They married at the beginning of 1901, and she became pregnant quite quickly and had a son. In the end, she had five sons with Augustus. She died after giving birth to the fifth son, in 1907, from a mixture of peritonitis and puerperal fever. It’s tragic, and she never had time between children to pursue a career in art.
Figurative artist Ghislaine Howard’s picture of herself in 1984 was made quite late in pregnancy. Her normal practice was to paint herself standing up, but she was so heavily pregnant with her first child that she sat down. I notice people coming in and when they see it they just say: “Oh, I felt like that.” I hunted that image down.
Then we get to Vanity Fair and Demi Moore, and that’s really when nudity during pregnancy becomes publicly visible. I’m not saying there weren’t previous portraits of nude women, but very rarely showing pregnancy.
We end with the picture of Beyoncé from February 2017. She announced that she and her husband were expecting twins with this image. Portraits are a matter of choices, and the choices result from discussion between the artist, the sitter, and the person who is paying. In this case, people think of it just being Beyoncé, but it’s actually by the artist Awol Erizku.
But of course the thing is that it’s Beyoncé in control, which is different from other pictures of women in this exhibition. Certainly, Lucian Freud’s wife is arranged and isn’t very happy in 1947. But Beyoncé is in control, she’s the person credited with it, she puts it on social media; she’s in charge.
Going into the exhibition, dead ahead is the Hans Holbein drawing of Thomas More’s daughter, Cecily Heron. I think that’s my favourite. It has been lent by Her Majesty the Queen, and it’s a fantastic opportunity to see it.
It’s extraordinary, because Holbein had been commissioned to make a group portrait of Thomas More’s family. He sketches all the individuals’ heads and upper bodies, and then puts them together to make the group picture.
The purpose of that sketch is just to record what he sees. He records her incredibly intelligent face, very clearly and directly, as well as her body, and because she’s pregnant and her bodice is loosely laced, he records that.
We’re in direct contact with the way that a woman 500 years ago would be dealing with her pregnancy.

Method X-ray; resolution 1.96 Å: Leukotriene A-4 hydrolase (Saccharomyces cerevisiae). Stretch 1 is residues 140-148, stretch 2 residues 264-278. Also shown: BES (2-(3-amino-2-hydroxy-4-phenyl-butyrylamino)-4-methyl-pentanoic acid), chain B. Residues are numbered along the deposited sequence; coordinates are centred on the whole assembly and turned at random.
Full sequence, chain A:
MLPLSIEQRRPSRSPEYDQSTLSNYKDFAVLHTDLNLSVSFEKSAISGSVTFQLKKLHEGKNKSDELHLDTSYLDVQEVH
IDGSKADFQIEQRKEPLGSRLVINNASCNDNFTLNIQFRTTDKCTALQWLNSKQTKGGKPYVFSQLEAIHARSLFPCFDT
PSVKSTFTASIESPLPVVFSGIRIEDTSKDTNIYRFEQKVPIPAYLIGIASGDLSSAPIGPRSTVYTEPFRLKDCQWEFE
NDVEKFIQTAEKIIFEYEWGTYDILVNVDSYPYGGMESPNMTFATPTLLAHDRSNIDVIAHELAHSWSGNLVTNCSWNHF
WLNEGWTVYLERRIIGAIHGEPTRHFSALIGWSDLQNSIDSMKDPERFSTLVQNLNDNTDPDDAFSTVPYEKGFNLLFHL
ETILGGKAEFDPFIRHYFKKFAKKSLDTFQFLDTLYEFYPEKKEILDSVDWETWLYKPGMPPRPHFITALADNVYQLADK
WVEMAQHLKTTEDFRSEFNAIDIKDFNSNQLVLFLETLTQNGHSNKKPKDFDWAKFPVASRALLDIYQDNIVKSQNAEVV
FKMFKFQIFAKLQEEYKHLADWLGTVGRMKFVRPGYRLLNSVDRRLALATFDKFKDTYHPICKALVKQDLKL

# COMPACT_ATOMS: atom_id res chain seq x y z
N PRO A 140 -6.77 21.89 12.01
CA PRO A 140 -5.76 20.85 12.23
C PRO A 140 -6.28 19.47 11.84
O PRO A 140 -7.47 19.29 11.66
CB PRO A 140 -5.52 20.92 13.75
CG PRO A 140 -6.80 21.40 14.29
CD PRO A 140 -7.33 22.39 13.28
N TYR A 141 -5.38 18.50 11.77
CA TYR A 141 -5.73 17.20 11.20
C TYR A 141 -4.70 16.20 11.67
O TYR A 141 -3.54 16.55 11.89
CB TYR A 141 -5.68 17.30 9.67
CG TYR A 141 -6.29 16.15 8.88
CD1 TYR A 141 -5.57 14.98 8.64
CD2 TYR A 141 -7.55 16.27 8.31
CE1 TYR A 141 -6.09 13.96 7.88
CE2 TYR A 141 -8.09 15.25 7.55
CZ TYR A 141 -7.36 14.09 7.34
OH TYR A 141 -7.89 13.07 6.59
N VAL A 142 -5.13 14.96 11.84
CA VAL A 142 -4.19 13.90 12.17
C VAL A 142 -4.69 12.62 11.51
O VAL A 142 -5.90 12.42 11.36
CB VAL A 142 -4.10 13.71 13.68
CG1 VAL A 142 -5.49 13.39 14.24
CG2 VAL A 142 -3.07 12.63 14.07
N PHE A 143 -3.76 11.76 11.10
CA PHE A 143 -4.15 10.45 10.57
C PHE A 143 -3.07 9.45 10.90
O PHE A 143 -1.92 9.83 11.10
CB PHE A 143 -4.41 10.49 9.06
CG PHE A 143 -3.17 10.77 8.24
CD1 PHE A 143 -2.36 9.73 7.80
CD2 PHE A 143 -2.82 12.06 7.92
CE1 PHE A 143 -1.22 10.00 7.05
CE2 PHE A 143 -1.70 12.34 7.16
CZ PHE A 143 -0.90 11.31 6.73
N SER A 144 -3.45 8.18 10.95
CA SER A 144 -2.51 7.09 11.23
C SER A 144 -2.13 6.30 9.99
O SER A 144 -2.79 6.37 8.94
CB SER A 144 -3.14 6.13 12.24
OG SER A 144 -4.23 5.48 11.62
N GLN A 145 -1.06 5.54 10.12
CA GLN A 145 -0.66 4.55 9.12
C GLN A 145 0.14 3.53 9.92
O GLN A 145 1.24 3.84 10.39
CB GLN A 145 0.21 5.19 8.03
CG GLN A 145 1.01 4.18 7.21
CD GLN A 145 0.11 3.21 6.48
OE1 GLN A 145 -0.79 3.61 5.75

The subject has not been tackled before, amazingly, and we’ve got this extraordinarily interesting narrative, over 500 years. Not to mention, that many of the pictures are of top quality.
We’ve got a beautiful Van Dyck portrait which comes from Claydon, the country house in Buckinghamshire. There’s also the amazing Lucian Freud of his wife, which is a fantastic loan.
The Jenny Saville piece is getting a lot of attention. Jenny Saville is one of the notorious 90’s Young British Artists, who now has two children. She’s very influenced by Leonardo da Vinci’s large drawing in the National Gallery, of The Virgin and Child with St Anne and St John the Baptist. She often references that picture, and completed this for our exhibition. She started it in 2012 but she finished it just before Christmas – so it’s never been seen before.
We have on display a painting of Princess Charlotte, who died in childbirth. We also have the actual Russian-style dress from about 1817 that she was wearing in the picture. It’s on loan from Her Majesty the Queen.
It gives you a real frisson to see a garment in a painting, then to see the actual garment. You’re immediately in touch with that girl. Because she died there was no heir to the throne, so had she lived, Queen Victoria would not have existed. The middle-aged sons of George III had to get rid of their mistresses, and find suitable German duchesses to marry.
The one who succeeded in having a child was the father of Queen Victoria. All because poor Charlotte and her baby died in childbirth. So these are Grade A works of art. And a fascinating insight into women’s history and place in society during this time.